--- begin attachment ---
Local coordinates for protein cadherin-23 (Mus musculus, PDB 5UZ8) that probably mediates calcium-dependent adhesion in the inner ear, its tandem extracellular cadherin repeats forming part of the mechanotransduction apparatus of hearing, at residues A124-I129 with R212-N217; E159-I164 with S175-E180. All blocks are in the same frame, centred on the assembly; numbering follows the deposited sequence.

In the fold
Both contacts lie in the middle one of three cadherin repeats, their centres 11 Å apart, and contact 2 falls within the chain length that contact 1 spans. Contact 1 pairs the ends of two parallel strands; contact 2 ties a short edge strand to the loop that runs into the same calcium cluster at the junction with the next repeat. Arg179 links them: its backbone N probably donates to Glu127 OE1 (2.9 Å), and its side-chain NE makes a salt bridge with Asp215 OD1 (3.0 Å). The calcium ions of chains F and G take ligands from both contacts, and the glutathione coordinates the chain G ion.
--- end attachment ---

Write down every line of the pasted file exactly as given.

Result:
Local coordinates for protein cadherin-23 (Mus musculus, PDB 5UZ8) that probably mediates calcium-dependent adhesion in the inner ear, its tandem extracellular cadherin repeats forming part of the mechanotransduction apparatus of hearing, at residues A124-I129 with R212-N217; E159-I164 with S175-E180. All blocks are in the same frame, centred on the assembly; numbering follows the deposited sequence.

In the fold
Both contacts lie in the middle one of three cadherin repeats, their centres 11 Å apart, and contact 2 falls within the chain length that contact 1 spans. Contact 1 pairs the ends of two parallel strands; contact 2 ties a short edge strand to the loop that runs into the same calcium cluster at the junction with the next repeat. Arg179 links them: its backbone N probably donates to Glu127 OE1 (2.9 Å), and its side-chain NE makes a salt bridge with Asp215 OD1 (3.0 Å). The calcium ions of chains F and G take ligands from both contacts, and the glutathione coordinates the chain G ion.